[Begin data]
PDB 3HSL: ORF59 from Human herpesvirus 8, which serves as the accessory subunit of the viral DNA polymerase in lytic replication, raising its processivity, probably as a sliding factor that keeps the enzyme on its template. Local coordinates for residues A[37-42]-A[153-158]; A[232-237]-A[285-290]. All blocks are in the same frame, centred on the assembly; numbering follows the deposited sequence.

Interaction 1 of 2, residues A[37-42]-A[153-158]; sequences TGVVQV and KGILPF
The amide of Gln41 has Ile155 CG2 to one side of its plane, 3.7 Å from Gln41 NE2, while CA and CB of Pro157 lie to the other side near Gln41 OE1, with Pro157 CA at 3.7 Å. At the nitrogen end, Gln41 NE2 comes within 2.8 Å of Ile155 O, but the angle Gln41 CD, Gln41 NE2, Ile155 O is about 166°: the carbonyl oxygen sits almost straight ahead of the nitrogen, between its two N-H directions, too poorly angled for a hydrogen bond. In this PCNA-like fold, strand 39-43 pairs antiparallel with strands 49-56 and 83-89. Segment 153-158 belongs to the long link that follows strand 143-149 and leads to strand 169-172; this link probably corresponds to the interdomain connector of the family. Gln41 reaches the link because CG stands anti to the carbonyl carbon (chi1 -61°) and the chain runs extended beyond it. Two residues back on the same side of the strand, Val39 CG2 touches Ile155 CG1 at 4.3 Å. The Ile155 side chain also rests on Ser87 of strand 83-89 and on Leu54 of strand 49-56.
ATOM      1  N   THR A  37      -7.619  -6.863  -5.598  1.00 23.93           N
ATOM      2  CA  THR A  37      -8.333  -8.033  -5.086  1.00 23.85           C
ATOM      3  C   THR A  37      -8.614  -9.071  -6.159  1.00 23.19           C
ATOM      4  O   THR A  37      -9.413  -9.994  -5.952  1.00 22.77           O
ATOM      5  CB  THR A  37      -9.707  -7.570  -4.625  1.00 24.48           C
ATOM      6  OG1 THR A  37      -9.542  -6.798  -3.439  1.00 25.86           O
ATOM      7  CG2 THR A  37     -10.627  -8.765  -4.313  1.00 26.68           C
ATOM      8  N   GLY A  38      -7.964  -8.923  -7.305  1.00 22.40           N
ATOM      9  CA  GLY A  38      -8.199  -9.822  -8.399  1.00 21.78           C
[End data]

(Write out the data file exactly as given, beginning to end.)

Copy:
PDB 3HSL: ORF59 from Human herpesvirus 8, which serves as the accessory subunit of the viral DNA polymerase in lytic replication, raising its processivity, probably as a sliding factor that keeps the enzyme on its template. Local coordinates for residues A[37-42]-A[153-158]; A[232-237]-A[285-290]. All blocks are in the same frame, centred on the assembly; numbering follows the deposited sequence.

Interaction 1 of 2, residues A[37-42]-A[153-158]; sequences TGVVQV and KGILPF
The amide of Gln41 has Ile155 CG2 to one side of its plane, 3.7 Å from Gln41 NE2, while CA and CB of Pro157 lie to the other side near Gln41 OE1, with Pro157 CA at 3.7 Å. At the nitrogen end, Gln41 NE2 comes within 2.8 Å of Ile155 O, but the angle Gln41 CD, Gln41 NE2, Ile155 O is about 166°: the carbonyl oxygen sits almost straight ahead of the nitrogen, between its two N-H directions, too poorly angled for a hydrogen bond. In this PCNA-like fold, strand 39-43 pairs antiparallel with strands 49-56 and 83-89. Segment 153-158 belongs to the long link that follows strand 143-149 and leads to strand 169-172; this link probably corresponds to the interdomain connector of the family. Gln41 reaches the link because CG stands anti to the carbonyl carbon (chi1 -61°) and the chain runs extended beyond it. Two residues back on the same side of the strand, Val39 CG2 touches Ile155 CG1 at 4.3 Å. The Ile155 side chain also rests on Ser87 of strand 83-89 and on Leu54 of strand 49-56.
ATOM      1  N   THR A  37      -7.619  -6.863  -5.598  1.00 23.93           N
ATOM      2  CA  THR A  37      -8.333  -8.033  -5.086  1.00 23.85           C
ATOM      3  C   THR A  37      -8.614  -9.071  -6.159  1.00 23.19           C
ATOM      4  O   THR A  37      -9.413  -9.994  -5.952  1.00 22.77           O
ATOM      5  CB  THR A  37      -9.707  -7.570  -4.625  1.00 24.48           C
ATOM      6  OG1 THR A  37      -9.542  -6.798  -3.439  1.00 25.86           O
ATOM      7  CG2 THR A  37     -10.627  -8.765  -4.313  1.00 26.68           C
ATOM      8  N   GLY A  38      -7.964  -8.923  -7.305  1.00 22.40           N
ATOM      9  CA  GLY A  38      -8.199  -9.822  -8.399  1.00 21.78           C